Sunday, August 28, 2005

Big one for the Big Easy

I’m watching the Weather Channel’s coverage on Hurricane Katrina. I’m a huge follower of natural disasters lore, dark humor is part of being a medical guy. I’m looking at that bottom little number where it says pressure, 902 mb and dropping. Camille at it’s worst was only 909 mb and is the name everyone in the hurricane community uses as the Boogyman killer hurricane. Andrew’s worse was 922 and it's con. Already this is the second most intense hurricane to hit the United States, the most intense was an unnamed storm in 1935 that hit the Florida Keys. This also make Katrina the fourth most powerful storm in history. 175 mile per hour winds with gusts with gusts to 215? That's craziness! Get out of there! In 2002, an American Red Cross estimate found 25,000 to 100,000 people would be killed if a major hurricane hit the New Orleans area, they were talking about a category three hurricane.

Jack Army is packing bags (thanks Tammi), here are some New Orleans bloggers takes on what is going on and a few that haven't left.

This is what National Hurricane center says about Category Five Hurricanes:

Winds greater than 155 mph (135 kt or 249 km/hr). Storm surge generally greater
than 18 ft above normal. Complete roof failure on many residences and industrial
buildings. Some complete building failures with small utility buildings blown
over or away. All shrubs, trees, and signs blown down. Complete destruction of
mobile homes. Severe and extensive window and door damage. Low-lying escape
routes are cut by rising water 3-5 hours before arrival of the center of the
hurricane. Major damage to lower floors of all structures located less than 15
ft above sea level and within 500 yards of the shoreline. Massive evacuation of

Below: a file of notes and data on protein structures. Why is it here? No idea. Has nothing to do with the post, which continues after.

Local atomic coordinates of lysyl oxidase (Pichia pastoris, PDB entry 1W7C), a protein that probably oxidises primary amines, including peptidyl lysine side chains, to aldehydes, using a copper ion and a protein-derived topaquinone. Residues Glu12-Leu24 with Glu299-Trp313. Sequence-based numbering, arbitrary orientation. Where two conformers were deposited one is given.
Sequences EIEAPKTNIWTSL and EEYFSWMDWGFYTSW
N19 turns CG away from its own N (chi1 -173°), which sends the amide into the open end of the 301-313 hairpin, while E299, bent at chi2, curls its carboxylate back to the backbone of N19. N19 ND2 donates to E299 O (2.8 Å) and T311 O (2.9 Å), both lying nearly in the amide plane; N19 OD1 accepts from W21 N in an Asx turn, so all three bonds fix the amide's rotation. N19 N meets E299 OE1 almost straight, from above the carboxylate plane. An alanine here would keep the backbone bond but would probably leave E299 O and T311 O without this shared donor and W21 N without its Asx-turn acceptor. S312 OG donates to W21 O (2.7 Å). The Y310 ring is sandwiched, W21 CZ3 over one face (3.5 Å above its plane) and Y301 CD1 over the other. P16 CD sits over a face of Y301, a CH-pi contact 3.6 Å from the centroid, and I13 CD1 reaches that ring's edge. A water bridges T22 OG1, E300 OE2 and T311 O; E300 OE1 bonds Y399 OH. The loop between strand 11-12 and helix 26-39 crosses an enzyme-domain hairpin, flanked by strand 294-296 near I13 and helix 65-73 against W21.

residential areas on low ground within 5-10 miles (8-16 km) of the shoreline may
be required. Only 3 Category Five Hurricanes have made landfall in the United
States since records began: The Labor Day Hurricane of 1935, Hurricane Camille
(1969), and Hurricane
in August, 1992. The 1935 Labor Day Hurricane struck the Florida Keys
with a minimum pressure of 892 mb--the lowest pressure ever observed in the
United States. Hurricane Camille struck the Mississippi Gulf Coast causing a
25-foot storm surge, which inundated Pass Christian. Hurricane Andrew of 1992 made
landfall over southern Miami-Dade County, Florida causing 26.5 billion dollars
in losses--the costliest hurricane on record. In addition, Hurricane Gilbert of 1988
was a Category Five hurricane at peak intensity and is the strongest Atlantic
tropical cyclone on record with a minimum pressure of 888 mb.

This storm is 20 miles per hour higher then the minimum for making a category five storm, the differences between the other categories? One to two? 21 mph, two to three? 14 mph, three to four? 19 mph, four to five? 24. Anything greater then 155, there is no category 6. The guys who made the scale considered anything higher then that to be absurd.

I’ve turned up a few in New Orleans and love the city. But knowing how some people down there think, there’s probably thousands holed up for hurricane parties and they're having problems finding designated drivers. Not the smartest move but with the gridlock getting out of the New Orleans, maybe turning up a beer would be a good idea.

My prayers to everyone affected.

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